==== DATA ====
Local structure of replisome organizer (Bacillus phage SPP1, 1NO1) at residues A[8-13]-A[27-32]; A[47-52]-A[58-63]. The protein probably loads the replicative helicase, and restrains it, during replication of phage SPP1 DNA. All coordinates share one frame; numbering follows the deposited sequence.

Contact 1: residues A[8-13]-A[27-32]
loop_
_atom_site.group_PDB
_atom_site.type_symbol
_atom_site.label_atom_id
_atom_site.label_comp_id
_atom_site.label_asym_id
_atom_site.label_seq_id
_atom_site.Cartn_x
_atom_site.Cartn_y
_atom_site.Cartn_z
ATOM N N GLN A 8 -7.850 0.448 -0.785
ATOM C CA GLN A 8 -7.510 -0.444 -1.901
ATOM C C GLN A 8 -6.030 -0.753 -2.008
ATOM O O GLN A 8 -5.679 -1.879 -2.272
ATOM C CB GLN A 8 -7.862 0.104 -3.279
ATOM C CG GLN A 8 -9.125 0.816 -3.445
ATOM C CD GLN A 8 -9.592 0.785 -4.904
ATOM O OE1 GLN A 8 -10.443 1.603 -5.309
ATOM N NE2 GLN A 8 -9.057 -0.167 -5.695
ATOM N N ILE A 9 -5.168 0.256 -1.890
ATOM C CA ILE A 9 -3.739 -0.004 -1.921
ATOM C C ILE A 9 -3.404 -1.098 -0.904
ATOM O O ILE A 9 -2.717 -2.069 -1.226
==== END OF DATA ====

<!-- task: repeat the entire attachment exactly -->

Local structure of replisome organizer (Bacillus phage SPP1, 1NO1) at residues A[8-13]-A[27-32]; A[47-52]-A[58-63]. The protein probably loads the replicative helicase, and restrains it, during replication of phage SPP1 DNA. All coordinates share one frame; numbering follows the deposited sequence.

Contact 1: residues A[8-13]-A[27-32]
loop_
_atom_site.group_PDB
_atom_site.type_symbol
_atom_site.label_atom_id
_atom_site.label_comp_id
_atom_site.label_asym_id
_atom_site.label_seq_id
_atom_site.Cartn_x
_atom_site.Cartn_y
_atom_site.Cartn_z
ATOM N N GLN A 8 -7.850 0.448 -0.785
ATOM C CA GLN A 8 -7.510 -0.444 -1.901
ATOM C C GLN A 8 -6.030 -0.753 -2.008
ATOM O O GLN A 8 -5.679 -1.879 -2.272
ATOM C CB GLN A 8 -7.862 0.104 -3.279
ATOM C CG GLN A 8 -9.125 0.816 -3.445
ATOM C CD GLN A 8 -9.592 0.785 -4.904
ATOM O OE1 GLN A 8 -10.443 1.603 -5.309
ATOM N NE2 GLN A 8 -9.057 -0.167 -5.695
ATOM N N ILE A 9 -5.168 0.256 -1.890
ATOM C CA ILE A 9 -3.739 -0.004 -1.921
ATOM C C ILE A 9 -3.404 -1.098 -0.904
ATOM O O ILE A 9 -2.717 -2.069 -1.226